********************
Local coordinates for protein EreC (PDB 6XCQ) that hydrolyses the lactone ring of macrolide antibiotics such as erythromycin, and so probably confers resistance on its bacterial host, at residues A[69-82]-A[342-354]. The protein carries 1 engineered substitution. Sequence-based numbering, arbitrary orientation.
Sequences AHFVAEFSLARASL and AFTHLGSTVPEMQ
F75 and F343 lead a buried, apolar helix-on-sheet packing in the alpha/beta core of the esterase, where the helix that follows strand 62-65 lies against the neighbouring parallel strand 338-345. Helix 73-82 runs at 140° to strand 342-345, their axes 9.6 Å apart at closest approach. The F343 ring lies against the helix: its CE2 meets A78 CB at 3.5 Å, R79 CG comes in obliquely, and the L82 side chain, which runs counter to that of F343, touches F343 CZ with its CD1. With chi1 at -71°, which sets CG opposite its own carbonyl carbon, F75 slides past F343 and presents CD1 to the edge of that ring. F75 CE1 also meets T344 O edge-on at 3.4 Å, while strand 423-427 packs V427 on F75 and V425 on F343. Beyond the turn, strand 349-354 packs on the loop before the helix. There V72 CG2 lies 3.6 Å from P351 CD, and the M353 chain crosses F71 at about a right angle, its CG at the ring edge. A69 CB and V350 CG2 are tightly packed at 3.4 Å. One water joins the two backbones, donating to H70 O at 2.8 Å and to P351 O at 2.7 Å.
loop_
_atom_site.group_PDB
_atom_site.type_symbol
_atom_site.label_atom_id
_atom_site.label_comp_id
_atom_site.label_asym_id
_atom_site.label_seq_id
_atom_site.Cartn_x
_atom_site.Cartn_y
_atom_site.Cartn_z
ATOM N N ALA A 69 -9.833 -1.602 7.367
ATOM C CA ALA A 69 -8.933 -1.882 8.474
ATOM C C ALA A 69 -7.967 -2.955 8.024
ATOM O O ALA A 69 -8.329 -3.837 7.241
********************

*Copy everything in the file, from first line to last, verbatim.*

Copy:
Local coordinates for protein EreC (PDB 6XCQ) that hydrolyses the lactone ring of macrolide antibiotics such as erythromycin, and so probably confers resistance on its bacterial host, at residues A[69-82]-A[342-354]. The protein carries 1 engineered substitution. Sequence-based numbering, arbitrary orientation.
Sequences AHFVAEFSLARASL and AFTHLGSTVPEMQ
F75 and F343 lead a buried, apolar helix-on-sheet packing in the alpha/beta core of the esterase, where the helix that follows strand 62-65 lies against the neighbouring parallel strand 338-345. Helix 73-82 runs at 140° to strand 342-345, their axes 9.6 Å apart at closest approach. The F343 ring lies against the helix: its CE2 meets A78 CB at 3.5 Å, R79 CG comes in obliquely, and the L82 side chain, which runs counter to that of F343, touches F343 CZ with its CD1. With chi1 at -71°, which sets CG opposite its own carbonyl carbon, F75 slides past F343 and presents CD1 to the edge of that ring. F75 CE1 also meets T344 O edge-on at 3.4 Å, while strand 423-427 packs V427 on F75 and V425 on F343. Beyond the turn, strand 349-354 packs on the loop before the helix. There V72 CG2 lies 3.6 Å from P351 CD, and the M353 chain crosses F71 at about a right angle, its CG at the ring edge. A69 CB and V350 CG2 are tightly packed at 3.4 Å. One water joins the two backbones, donating to H70 O at 2.8 Å and to P351 O at 2.7 Å.
loop_
_atom_site.group_PDB
_atom_site.type_symbol
_atom_site.label_atom_id
_atom_site.label_comp_id
_atom_site.label_asym_id
_atom_site.label_seq_id
_atom_site.Cartn_x
_atom_site.Cartn_y
_atom_site.Cartn_z
ATOM N N ALA A 69 -9.833 -1.602 7.367
ATOM C CA ALA A 69 -8.933 -1.882 8.474
ATOM C C ALA A 69 -7.967 -2.955 8.024
ATOM O O ALA A 69 -8.329 -3.837 7.241